Is a “Knas” A Legitimate Educational Tool?
Question: Our son is in Yeshiva and has a hard time waking up in the morning and coming to seder. The way the Hanhala is dealing with it is by giving monetary knassim (fines) to my son. Besides the fact that it seems to be punishing us more than him, we find this idea to be counter-productive: Wouldn’t having to make up the material be much more productive?
Answer: You are bringing up a very sensitive and important issue and I thank you for giving me the opportunity to address it. I would like to divide the discussion into three parts: (1) The importance of discipline in general. (2) monetary punishments and fines. (3) Punishments connected with learning.
In 5715 (1955), the legendary Mashpia Rabbi Shlomo Chaim Kesselman wrote a detailed report to the Rebbe about the structure of the Yeshiva in Kfar Chabad. He merited to receive a detailed response, which includes the following paragraph:
“Concerning what you finish your letter with, describing the reason that the discipline and obedience in the Yeshiva is lax: even if those reasons are true, it does not change the realities on the ground. It is well-known that proper discipline and obedience is the foundation of success in learning and behavior.” (Igros, Vol. 10 p. 86; #3047)
“Concerning strengthening the seder HaYeshiva (through giving a mussar style speech: I am sure that you are aware that the way of Chabad is not the way of Mussar. The fact that there are times that also in Chabad sharp words will be said is not because we love saying words of rebuke and Mussar, rather to inspire positive change and results.”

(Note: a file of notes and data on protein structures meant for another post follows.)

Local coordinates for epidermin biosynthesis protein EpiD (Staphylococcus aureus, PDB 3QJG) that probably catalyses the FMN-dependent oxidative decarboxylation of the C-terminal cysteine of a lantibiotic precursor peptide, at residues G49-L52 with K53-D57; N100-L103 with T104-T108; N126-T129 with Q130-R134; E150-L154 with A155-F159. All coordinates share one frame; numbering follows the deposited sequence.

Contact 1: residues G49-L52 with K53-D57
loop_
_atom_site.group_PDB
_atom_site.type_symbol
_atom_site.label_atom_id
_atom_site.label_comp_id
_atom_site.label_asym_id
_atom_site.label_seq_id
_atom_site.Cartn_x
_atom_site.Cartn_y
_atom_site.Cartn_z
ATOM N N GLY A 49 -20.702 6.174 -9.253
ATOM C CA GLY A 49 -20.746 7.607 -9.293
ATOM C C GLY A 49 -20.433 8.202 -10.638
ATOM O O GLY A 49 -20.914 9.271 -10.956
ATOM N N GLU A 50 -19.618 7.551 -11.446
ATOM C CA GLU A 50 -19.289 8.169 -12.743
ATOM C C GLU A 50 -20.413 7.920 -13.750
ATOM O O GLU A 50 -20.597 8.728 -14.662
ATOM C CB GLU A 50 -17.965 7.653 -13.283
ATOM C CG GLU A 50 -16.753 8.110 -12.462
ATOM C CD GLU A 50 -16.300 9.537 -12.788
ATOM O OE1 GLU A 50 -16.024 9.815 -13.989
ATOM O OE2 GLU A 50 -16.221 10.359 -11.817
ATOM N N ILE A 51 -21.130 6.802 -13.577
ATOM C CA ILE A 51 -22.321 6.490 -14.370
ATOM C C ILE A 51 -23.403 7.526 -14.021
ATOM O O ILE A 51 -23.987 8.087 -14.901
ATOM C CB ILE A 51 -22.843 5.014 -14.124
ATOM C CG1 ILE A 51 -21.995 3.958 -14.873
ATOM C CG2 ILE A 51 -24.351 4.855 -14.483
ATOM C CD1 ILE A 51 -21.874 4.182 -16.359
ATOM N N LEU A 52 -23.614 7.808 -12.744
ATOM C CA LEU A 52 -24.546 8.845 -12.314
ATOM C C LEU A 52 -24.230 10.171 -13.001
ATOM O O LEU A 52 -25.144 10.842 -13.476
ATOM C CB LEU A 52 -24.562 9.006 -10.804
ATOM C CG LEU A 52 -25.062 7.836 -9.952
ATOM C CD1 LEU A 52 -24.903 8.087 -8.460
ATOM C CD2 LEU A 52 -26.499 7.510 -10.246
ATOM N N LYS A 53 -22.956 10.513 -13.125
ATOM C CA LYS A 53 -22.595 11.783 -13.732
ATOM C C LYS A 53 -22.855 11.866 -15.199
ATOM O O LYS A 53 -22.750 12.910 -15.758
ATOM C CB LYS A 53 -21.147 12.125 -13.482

“In regards to the idea of giving knassim, monetary fines, to the students that are lax and not coming on time: It all depends on the impression it will have on the students and the results that you hope to attain with this policy. You must decide on your own based on your internal evaluation of the above”. (Igros, Vol. 11 p. 6; #3385)
In 5715, the Hanhalla of the Yeshiva in Lod received a letter from the Rebbe with many detailed answers and directives on education. One of them was the following: “In answer to your question if you should institute financial fines: in these types of circumstances you should evaluate what is considered acceptable in the country your Yeshiva is in.” (Ibid, #3471)
I’d like to add a personal observation that I have experienced and seen in my years as an educator (I stress that I am NOT quoting a letter of the Rebbe, and this is just my personal observation):
When I was younger, a typical disciplinary assignment included memorizing Tanya or Mishnayos b’al peh. While many of us ended up learning lots of Torah by heart because of this (…), the result wasa subconscious dislike for Tanya and Mishnayos. These parts of Torah became associated with bitterness and punishments, as opposed to sweetness and reward.
A much more productive approach would be to give a financial fine which can be redeemed through learning. This achieves many positive goals and results: (1) A punishment is given and the disciplinary structure is maintained. (2) The talmid sees that you are not after his money, as he is able to get it back with the proper diligence. (3) The learning is associated with receiving back his money and thus subconsciously is connected to positivity and reward.